Danny Glenwright
Danny Glenwright

Foreigners beware, SA doesn’t want you

South Africa doesn’t exactly roll out the welcome mat.

The Rainbow Nation, for all its colours, does not have a pot of gold for those not born here. I have learned this the hard way.

My husband and I decided to move to South Africa one year ago after I was hired for a position with a regional organisation based in Johannesburg. He found a job when he joined me here. I work in human rights and media development and he works to improve the image and efficiency of South African companies (a very tall order). We’re both here because we love Africa and want to contribute to its growth and development.

Pssshhh, this is meaningless in the dank and dirty rooms where this country’s inefficient, impossible government bureaucracy rules the day.

It all started with a work permit, something necessary in order to be legally employed. I filed for mine as soon as I arrived. One cannot legally work without this document. However, I soon learned that in order to obtain it I’d have to sit tight for eight months due to a backlog at home affairs.

Eight months.

I don’t know many people who have the luxury of taking eight months off work to wait for a work permit. I also don’t know many employers who can wait eight months for an employee to begin work after they’ve been hired.

Earlier this year a Cape Town law firm took out a class action proceeding against the department of home affairs. Apparently hundreds of foreigners were also in my shoes, hundreds more — after waiting many months — had been told home affairs had lost their applications. My application was also lost, only to eventually be found again, and then lost again, and finally found, many months later.

It is a disgrace and a farce. And what is worse is the indifference and the “I want you dead” look on the faces of government staff that are paid to help people like me. The people working in these run-down government offices treat the public with contempt. I have rarely dealt with a government official who is not rude, dismissive and mean, that is, until you offer them a bribe.

The Cape Town lawyers have noted that these delays cost South Africa direct foreign investment and expertise, including visits by world-class academics, never mind the problems for businesses and families. This, as the country’s leaders brag about South Africa’s status as a Bric nation — joining Brazil, Russia, India and China as one of the world’s fastest growing economies.

At the personal level, I was handicapped by this delay because the system is set up so that until one has a work permit they are unable to open a bank account, register a vehicle or do any number of important things.

Once I finally had a work permit I set about trying to register my car. I had encountered several problems with Johannesburg police who regularly stop me asking for something called a traffic register. I have been told by several police that my international driver’s licence is not sufficient; one needs a traffic register to be able to register a car or drive in South Africa.

“But what about tourists?” Asked my husband from behind the wheel of his rental car. He got his work permit before me and applied for a traffic register but had to wait 18 working days for the application to be processed.

“Everyone needs one,” is the typical police response.

I wondered how tourists are expected to know this, especially as most vacations are less than 18 working days.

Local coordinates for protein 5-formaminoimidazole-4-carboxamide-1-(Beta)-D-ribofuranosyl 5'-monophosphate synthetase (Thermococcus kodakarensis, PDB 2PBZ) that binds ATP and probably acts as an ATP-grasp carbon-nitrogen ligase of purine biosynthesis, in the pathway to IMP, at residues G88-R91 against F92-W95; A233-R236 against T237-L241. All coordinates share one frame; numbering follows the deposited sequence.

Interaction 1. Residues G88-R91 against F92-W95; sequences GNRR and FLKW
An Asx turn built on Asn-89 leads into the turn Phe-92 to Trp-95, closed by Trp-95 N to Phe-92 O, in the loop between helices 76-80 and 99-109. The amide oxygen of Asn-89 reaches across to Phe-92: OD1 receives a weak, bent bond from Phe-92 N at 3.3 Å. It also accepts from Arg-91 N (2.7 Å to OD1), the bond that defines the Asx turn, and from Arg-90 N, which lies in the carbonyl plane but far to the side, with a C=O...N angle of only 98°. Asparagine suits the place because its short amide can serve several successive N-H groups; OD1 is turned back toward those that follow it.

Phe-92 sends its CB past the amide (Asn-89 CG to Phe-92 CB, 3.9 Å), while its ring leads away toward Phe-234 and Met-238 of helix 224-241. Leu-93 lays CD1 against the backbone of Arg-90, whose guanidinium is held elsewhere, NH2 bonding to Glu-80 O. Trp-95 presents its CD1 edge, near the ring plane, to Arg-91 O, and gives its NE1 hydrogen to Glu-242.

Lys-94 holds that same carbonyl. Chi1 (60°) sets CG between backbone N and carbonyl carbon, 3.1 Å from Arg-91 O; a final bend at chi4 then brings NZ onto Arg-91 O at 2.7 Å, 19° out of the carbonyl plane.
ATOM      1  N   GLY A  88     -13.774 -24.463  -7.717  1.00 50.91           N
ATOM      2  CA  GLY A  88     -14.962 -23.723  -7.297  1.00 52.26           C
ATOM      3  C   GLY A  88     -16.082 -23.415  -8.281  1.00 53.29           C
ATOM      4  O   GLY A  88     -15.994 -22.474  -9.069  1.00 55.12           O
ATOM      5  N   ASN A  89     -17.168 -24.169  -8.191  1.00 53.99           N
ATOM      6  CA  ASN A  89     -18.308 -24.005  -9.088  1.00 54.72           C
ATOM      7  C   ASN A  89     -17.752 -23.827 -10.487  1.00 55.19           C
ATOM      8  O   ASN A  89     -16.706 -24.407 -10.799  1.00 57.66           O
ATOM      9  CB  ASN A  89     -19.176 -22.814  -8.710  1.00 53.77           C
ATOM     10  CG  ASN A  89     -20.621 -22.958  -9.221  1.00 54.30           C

But then again, corrupt Johannesburg police almost always find something wrong with my car or documents. My steering wheel is a few inches too small, my international licence has not been certified by the local police or there are too many dead insects on my window.

My get-out-of-jail card is to let them know I’m a journalist. I even had one police officer beg me not to write about the fact that he was asking for a bribe. But my poor husband missed a job interview because he was hauled to the police station when he refused to pay a bribe and the officer didn’t believe his passport was legitimate. Welcome to South Africa.

Back to my traffic register.

I recently took three days off work and decided to use one of them to apply for this document. I visited every licensing department in Johannesburg and at each one was fixed with the “I want you dead” look and told they don’t issue them any longer. Some officials had never heard of a traffic register. Another directed me to a handwritten sign, taped to a dirty wall that stated:

“We do NOT issue traffic registers animore,”

However, my vehicle licence disc was due to expire and I could not pay the fee until I had a traffic register.

Although my car is registered under Ekurhuleni district, because I live in Johannesburg district I was told I had to apply there. At the Ekurhuleni office where I am supposed to pay for my licence they issue traffic registers but not to me, I live in Johannesburg. After queuing for two hours all I got was that now familiar “I want you dead” look.

I spent three days trying to find a solution, driving around the city for hours, from one licensing office to another, hoping someone might offer friendly advice or knowledge. I’ve phoned every Johannesburg traffic and licensing office but have never once known someone to answer the phone, ever.

I have often wondered why South African citizens continue to tolerate this treatment from the government and other service providers. On the surface this country appears to function as any other developed nation but it is really just window dressing.

When a human does deign to speak to me they usually need a certified copy of everything I own, from my passport to my work permit to my fraternal great-grandmother’s birth certificate in triplicate.

Most ridiculous was when my husband was told that in order for his traffic register (which was stamped with a Johannesburg police stamp) to be recognised by the very traffic office that had issued it, he had to first take it to a specific police station to be certified. But everyone knows that for a few coins or notes the police will certify a dirty napkin.